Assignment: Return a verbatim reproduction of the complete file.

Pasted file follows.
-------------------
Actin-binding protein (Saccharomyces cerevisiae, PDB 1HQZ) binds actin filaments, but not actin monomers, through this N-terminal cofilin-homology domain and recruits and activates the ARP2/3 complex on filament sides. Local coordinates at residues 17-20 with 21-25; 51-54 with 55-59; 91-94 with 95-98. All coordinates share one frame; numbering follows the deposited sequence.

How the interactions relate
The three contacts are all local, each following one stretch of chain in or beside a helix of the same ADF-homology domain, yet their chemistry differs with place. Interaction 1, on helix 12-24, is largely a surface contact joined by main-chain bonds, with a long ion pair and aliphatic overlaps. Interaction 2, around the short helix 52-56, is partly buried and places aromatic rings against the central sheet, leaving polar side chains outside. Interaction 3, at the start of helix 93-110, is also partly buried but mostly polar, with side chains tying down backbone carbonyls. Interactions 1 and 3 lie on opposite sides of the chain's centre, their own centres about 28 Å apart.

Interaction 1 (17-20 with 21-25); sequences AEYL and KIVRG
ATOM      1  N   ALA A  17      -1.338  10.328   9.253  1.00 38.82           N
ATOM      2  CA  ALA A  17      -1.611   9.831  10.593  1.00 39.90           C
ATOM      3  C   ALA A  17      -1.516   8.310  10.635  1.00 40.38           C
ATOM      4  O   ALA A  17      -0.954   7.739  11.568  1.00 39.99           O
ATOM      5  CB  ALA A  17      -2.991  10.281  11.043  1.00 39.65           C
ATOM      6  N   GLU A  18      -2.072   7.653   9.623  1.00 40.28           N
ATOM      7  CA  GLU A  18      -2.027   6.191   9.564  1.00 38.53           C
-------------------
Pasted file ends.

Actin-binding protein (Saccharomyces cerevisiae, PDB 1HQZ) binds actin filaments, but not actin monomers, through this N-terminal cofilin-homology domain and recruits and activates the ARP2/3 complex on filament sides. Local coordinates at residues 17-20 with 21-25; 51-54 with 55-59; 91-94 with 95-98. All coordinates share one frame; numbering follows the deposited sequence.

How the interactions relate
The three contacts are all local, each following one stretch of chain in or beside a helix of the same ADF-homology domain, yet their chemistry differs with place. Interaction 1, on helix 12-24, is largely a surface contact joined by main-chain bonds, with a long ion pair and aliphatic overlaps. Interaction 2, around the short helix 52-56, is partly buried and places aromatic rings against the central sheet, leaving polar side chains outside. Interaction 3, at the start of helix 93-110, is also partly buried but mostly polar, with side chains tying down backbone carbonyls. Interactions 1 and 3 lie on opposite sides of the chain's centre, their own centres about 28 Å apart.

Interaction 1 (17-20 with 21-25); sequences AEYL and KIVRG
ATOM      1  N   ALA A  17      -1.338  10.328   9.253  1.00 38.82           N
ATOM      2  CA  ALA A  17      -1.611   9.831  10.593  1.00 39.90           C
ATOM      3  C   ALA A  17      -1.516   8.310  10.635  1.00 40.38           C
ATOM      4  O   ALA A  17      -0.954   7.739  11.568  1.00 39.99           O
ATOM      5  CB  ALA A  17      -2.991  10.281  11.043  1.00 39.65           C
ATOM      6  N   GLU A  18      -2.072   7.653   9.623  1.00 40.28           N
ATOM      7  CA  GLU A  18      -2.027   6.191   9.564  1.00 38.53           C